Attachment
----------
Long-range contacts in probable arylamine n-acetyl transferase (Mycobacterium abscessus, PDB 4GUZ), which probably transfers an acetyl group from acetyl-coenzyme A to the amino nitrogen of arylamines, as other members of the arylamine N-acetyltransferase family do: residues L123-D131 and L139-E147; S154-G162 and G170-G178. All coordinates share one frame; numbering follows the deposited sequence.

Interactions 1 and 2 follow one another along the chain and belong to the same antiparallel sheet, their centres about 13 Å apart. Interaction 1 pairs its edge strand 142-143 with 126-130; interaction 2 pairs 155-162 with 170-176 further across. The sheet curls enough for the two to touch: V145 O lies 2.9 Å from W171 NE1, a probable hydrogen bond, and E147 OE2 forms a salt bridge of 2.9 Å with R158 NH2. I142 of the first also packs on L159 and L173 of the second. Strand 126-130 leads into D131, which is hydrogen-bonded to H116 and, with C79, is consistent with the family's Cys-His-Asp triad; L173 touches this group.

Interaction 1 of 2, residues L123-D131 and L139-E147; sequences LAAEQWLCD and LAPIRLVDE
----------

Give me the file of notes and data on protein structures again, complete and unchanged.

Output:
Long-range contacts in probable arylamine n-acetyl transferase (Mycobacterium abscessus, PDB 4GUZ), which probably transfers an acetyl group from acetyl-coenzyme A to the amino nitrogen of arylamines, as other members of the arylamine N-acetyltransferase family do: residues L123-D131 and L139-E147; S154-G162 and G170-G178. All coordinates share one frame; numbering follows the deposited sequence.

Interactions 1 and 2 follow one another along the chain and belong to the same antiparallel sheet, their centres about 13 Å apart. Interaction 1 pairs its edge strand 142-143 with 126-130; interaction 2 pairs 155-162 with 170-176 further across. The sheet curls enough for the two to touch: V145 O lies 2.9 Å from W171 NE1, a probable hydrogen bond, and E147 OE2 forms a salt bridge of 2.9 Å with R158 NH2. I142 of the first also packs on L159 and L173 of the second. Strand 126-130 leads into D131, which is hydrogen-bonded to H116 and, with C79, is consistent with the family's Cys-His-Asp triad; L173 touches this group.

Interaction 1 of 2, residues L123-D131 and L139-E147; sequences LAAEQWLCD and LAPIRLVDE